CHARACTERIZING THE TAPHONOMICALLY ACTIVE ZONE IN SUBTROPICAL PEAT FROM BARNES SOUND, KEY LARGO, FLORIDA: IMPLICATIONS FOR USING TAPHONOMIC FACTORS TO IDENTIFY ANCIENT MANGROVE MIRES
Taphonomic analysis of 100 leaves from the coherent leaf mat at Barnes Sound revealed herbivory in the canopy as well as detritivory and fungal and microbial decomposition in the peat. Fifteen percent of leaves had scraped surfaces on one side, indicative of herbivory by mangrove crabs in the canopy. Abundant fecal pellets (106 μm – 2 mm) throughout the cores indicate the importance of detritivory by microarthropods and insects. Shells belonging to the detritivorous neogastropod Melampus coffeus occurred in the core, but leaf deterioration by M. coffeus, which results in partial skeletonization of leaves, is hard to distinguish from skeletonization by canopy herbivores or other detritivores. Although we found no carb burrows at the study site, 8% of leaves showed edge-feeding patterns consistent with leaf consumption by detritivorous mangrove crabs.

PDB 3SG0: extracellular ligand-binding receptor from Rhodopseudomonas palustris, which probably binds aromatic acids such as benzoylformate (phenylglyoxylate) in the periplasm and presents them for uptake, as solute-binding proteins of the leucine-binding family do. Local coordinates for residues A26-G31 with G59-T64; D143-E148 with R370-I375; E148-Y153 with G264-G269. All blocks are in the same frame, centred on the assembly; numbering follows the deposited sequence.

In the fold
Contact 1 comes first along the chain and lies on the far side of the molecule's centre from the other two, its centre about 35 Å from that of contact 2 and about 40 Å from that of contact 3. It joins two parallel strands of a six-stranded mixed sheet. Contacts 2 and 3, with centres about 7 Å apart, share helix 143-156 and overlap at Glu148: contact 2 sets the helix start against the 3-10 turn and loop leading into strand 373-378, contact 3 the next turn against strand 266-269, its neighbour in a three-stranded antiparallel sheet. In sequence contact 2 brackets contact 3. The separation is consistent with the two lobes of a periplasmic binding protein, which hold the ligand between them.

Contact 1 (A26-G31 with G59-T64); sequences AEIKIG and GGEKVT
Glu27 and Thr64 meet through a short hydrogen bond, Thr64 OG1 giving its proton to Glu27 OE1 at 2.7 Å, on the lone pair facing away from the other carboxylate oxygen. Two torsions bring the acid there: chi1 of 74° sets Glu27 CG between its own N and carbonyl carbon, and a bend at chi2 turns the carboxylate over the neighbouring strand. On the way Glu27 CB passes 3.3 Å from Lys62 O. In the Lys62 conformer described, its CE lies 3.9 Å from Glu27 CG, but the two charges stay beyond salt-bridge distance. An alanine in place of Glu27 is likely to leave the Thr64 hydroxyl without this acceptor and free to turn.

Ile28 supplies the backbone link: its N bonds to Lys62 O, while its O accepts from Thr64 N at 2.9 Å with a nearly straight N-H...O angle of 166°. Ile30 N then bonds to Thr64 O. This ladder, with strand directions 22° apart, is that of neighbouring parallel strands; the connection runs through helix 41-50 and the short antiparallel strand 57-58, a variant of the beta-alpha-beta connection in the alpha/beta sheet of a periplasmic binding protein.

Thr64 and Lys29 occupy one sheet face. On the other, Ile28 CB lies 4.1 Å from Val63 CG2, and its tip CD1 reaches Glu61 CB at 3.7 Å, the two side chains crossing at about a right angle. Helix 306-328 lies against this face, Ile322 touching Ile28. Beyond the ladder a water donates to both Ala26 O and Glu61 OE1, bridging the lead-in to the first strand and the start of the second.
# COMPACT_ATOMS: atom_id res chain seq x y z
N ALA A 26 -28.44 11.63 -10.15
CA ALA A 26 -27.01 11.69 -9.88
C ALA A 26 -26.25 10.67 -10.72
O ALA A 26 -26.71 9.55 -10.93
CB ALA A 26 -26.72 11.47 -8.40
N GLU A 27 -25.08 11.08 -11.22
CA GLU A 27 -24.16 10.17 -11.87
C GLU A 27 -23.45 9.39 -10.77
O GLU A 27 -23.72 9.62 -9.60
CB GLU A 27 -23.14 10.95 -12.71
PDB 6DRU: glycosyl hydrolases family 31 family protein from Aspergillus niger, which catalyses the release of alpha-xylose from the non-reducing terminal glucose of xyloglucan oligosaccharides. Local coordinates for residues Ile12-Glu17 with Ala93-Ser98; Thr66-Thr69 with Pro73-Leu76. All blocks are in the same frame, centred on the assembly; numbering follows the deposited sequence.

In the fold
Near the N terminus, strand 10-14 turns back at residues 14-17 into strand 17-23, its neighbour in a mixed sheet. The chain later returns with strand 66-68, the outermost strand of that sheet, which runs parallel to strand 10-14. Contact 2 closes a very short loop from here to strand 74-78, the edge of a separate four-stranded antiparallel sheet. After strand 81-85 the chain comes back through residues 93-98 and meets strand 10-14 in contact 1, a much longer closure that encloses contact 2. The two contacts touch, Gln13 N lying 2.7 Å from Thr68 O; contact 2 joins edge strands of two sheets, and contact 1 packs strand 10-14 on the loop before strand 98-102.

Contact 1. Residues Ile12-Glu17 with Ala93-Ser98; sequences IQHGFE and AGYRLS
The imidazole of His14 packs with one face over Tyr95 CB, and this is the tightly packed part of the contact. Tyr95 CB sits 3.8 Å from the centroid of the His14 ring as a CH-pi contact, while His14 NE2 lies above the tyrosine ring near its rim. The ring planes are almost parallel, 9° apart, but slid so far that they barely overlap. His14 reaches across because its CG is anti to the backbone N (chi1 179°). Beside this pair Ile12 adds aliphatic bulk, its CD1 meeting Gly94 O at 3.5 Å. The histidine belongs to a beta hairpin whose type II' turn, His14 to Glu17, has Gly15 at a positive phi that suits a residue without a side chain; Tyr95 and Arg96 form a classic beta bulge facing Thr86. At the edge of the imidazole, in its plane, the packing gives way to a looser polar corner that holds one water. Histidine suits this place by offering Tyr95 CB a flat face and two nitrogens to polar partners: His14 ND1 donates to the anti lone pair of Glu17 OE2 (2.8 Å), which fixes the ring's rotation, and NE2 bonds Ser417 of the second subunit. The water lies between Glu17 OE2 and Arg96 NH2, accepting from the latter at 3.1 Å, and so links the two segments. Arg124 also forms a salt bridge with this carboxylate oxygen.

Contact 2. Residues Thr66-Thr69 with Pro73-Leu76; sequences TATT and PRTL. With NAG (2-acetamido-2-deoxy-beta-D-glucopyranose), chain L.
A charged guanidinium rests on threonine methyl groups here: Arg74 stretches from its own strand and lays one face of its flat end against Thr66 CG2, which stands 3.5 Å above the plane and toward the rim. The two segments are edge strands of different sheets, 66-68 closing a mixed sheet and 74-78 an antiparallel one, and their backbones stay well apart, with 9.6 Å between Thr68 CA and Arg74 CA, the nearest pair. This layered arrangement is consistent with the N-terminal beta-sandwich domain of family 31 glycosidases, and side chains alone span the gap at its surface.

Detritivorous crabs contribute to the destruction of leaves in many modern mangrove mires. The presence of exceptionally thick leaf mats at Barnes Sound may be due to the scarcity of detritivorous mangrove crabs at this locality. If detritivorous crabs are reduced or absent, thick leaf mats can accumulate in saltwater mires. Our results suggest that thick leaf mats could have accumulated in ancient saltwater mires that lacked crab macro-detritivores. Low shoot-to-root ratios and the presence of thick leaf mats cannot confidently be used as taphonomic indicators of freshwater peat.